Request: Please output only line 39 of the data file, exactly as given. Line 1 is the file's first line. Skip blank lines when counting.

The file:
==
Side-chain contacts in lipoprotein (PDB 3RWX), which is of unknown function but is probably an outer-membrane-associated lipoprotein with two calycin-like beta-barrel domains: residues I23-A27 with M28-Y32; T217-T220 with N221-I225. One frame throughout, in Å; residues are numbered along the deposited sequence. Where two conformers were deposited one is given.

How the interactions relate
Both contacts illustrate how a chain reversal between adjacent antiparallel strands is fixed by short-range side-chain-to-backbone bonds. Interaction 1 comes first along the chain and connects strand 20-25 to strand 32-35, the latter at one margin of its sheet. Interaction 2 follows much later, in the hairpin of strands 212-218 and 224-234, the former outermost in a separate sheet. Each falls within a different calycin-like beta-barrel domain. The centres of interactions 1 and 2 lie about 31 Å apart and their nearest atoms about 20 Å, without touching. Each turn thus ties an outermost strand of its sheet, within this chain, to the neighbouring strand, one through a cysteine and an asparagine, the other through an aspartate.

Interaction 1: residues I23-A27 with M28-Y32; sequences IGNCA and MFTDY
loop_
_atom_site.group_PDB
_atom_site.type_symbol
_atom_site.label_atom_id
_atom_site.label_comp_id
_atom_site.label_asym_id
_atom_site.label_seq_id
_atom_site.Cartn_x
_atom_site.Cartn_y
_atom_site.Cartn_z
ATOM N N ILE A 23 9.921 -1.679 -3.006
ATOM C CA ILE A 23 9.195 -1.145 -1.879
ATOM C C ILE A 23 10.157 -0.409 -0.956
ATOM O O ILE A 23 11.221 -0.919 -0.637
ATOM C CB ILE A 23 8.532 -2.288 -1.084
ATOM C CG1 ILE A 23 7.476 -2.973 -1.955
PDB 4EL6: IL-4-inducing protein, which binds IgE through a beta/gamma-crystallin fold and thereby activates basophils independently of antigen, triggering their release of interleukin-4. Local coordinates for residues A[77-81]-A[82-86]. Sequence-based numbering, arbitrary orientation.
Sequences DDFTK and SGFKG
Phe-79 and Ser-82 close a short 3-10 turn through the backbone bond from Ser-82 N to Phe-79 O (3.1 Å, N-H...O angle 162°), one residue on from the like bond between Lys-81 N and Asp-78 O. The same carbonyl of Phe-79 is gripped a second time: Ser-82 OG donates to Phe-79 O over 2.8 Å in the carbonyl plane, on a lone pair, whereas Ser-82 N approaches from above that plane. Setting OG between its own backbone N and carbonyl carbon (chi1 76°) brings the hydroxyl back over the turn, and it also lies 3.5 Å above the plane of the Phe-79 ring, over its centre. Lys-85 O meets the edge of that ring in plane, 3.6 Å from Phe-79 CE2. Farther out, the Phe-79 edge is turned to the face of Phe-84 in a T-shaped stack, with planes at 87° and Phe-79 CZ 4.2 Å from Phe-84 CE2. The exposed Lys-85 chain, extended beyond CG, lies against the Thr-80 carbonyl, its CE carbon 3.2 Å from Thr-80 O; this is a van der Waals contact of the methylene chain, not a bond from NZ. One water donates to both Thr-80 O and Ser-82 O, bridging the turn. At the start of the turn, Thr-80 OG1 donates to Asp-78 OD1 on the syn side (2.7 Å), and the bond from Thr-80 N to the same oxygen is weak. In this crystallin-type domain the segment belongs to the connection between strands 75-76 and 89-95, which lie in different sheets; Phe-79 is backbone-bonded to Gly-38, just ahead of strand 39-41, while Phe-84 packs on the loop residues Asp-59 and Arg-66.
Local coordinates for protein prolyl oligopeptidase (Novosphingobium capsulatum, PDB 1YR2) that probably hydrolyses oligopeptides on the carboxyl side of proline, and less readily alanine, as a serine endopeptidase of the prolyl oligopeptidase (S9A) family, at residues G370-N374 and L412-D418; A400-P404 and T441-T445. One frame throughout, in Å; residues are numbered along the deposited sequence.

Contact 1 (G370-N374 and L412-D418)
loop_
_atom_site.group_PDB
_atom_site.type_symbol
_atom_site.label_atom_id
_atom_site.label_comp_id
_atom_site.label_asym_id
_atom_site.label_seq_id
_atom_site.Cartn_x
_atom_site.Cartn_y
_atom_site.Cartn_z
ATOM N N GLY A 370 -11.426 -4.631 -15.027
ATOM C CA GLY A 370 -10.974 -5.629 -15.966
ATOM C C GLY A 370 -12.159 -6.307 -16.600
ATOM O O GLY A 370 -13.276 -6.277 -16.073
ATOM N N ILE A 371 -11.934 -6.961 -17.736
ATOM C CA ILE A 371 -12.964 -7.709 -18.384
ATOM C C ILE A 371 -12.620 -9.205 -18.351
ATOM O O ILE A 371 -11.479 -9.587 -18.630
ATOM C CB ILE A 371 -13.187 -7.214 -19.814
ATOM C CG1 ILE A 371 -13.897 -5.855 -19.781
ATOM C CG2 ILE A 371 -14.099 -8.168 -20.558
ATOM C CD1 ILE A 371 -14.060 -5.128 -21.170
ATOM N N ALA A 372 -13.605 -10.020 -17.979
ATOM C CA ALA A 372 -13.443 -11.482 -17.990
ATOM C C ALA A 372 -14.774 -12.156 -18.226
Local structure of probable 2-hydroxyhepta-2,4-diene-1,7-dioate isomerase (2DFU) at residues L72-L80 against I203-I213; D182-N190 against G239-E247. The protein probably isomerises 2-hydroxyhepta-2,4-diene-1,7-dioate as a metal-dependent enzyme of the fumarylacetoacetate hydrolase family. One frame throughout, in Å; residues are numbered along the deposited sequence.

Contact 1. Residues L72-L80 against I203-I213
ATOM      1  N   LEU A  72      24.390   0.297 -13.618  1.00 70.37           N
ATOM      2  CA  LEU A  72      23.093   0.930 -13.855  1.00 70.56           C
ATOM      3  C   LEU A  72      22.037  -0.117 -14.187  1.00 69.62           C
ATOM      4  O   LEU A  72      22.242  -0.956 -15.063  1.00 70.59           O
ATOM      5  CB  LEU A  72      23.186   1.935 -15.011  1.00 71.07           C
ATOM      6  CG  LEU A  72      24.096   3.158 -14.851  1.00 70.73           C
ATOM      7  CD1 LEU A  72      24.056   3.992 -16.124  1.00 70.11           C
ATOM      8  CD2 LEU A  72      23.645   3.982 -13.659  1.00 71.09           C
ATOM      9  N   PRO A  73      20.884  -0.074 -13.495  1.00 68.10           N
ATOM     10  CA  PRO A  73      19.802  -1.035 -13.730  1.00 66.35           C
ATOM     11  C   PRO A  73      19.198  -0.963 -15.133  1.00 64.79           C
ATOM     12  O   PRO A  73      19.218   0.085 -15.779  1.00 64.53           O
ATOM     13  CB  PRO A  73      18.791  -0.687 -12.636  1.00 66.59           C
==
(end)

ATOM O O GLY A 370 -13.276 -6.277 -16.073